Unlike most of America who woke up last Sunday stunned to hear the news of a mass shooting in Dayton, Ohio just hours after the devastating carnage in El Paso, Texas, Lori Post wasn’t surprised. The Northwestern University epidemiologist and sociologist studies violence, with a focus on the motivations of mass shooters.
Post’s research shows that the days between what she calls “massacres” have been steadily decreasing over the past few decades. In a grim support of her data, the Dayton and El Paso mass killings were the third in a week, following the shooting at the Gilroy Garlic Festival, which left two children and an adult dead.
“It was just a matter of time for two to hit the same day,” she told NBC News.
Post’s work is part of a growing field science to discover predictive risk factors for mass killings and consider a range of solutions, including those from the arenas of medicine and public health. Psychologist Jillian Peterson, one of the founders of the Violence Project, a nonpartisan think tank, has created a database of mass shooters from 1966 to 2018 to look for trends and patterns.
With President Donald Trump and Washington lawmakers expressing support for new gun control measures, including “red flag laws” to allow courts and police to confiscate firearms from people believed to be a threat to themselves or others, Peterson’s research has identified several key characteristics common among most mass shooters.
A potent predictor Peterson’s database has revealed is suicide: the shooters are almost always suicidal. Her latest analysis shows that 80 percent of the perpetrators were suicidal before the shooting, which she says it is key to understanding their actions.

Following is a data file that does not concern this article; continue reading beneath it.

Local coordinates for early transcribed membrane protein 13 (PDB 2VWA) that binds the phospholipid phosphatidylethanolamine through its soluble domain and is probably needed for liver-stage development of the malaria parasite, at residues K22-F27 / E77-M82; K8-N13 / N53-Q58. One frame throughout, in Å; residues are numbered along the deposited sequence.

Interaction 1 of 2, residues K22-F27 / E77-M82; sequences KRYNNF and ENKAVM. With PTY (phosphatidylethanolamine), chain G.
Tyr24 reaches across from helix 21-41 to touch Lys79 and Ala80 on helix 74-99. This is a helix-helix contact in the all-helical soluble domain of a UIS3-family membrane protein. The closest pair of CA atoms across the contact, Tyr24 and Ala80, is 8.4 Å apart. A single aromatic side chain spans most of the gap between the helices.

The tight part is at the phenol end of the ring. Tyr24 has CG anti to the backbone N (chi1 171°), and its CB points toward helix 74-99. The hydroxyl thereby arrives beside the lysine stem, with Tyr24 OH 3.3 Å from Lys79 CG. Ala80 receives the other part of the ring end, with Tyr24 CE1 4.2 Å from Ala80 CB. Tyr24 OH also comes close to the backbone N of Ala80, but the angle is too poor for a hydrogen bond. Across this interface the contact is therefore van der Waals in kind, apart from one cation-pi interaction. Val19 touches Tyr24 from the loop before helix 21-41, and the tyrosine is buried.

“In every case, this was intended to be their final act,” said Peterson, a professor of criminal justice at Hamline University in Minnesota. “They are murders, but they are murder-suicides. Meaning, the perpetrator doesn’t intend to make it through the shooting — they are either killed by police, they shoot themselves, or they spend the rest of their lives behind bars.”
One critical pathway to stop future massacres could be to focus on suicide prevention, Peterson believes.
“We know more about the field of suicide prevention in terms of what works, and those same strategies might be effective here,” she said.
Other commonalities Peterson’s research has found among mass shooters include childhood trauma, domestic violence, or a parent’s suicide. A crisis point, such as being bullied or fired from a job, usually precedes a shooting rampage.
“Something happens where they go into a tailspin and become actively suicidal,” Peterson said.
Her research finds the shooters almost always find ways to validate their feelings of anger or aggression, often joining online hate groups with others who share the same emotions.
Finally, the research shows the shooters all had access to a gun. The Northwestern team found that 81 percent of mass shooters used semi-automatic weapons, military-style weapons and large cartridges with a big kill capacity.
“At every opportunity, we need to make it a point to stop it,” Post said.
If you or someone you know is in crisis, call the National Suicide Prevention Lifeline at 800-273-8255, text HOME to 741741 or visit SpeakingOfSuicide.com/resources for additional resources.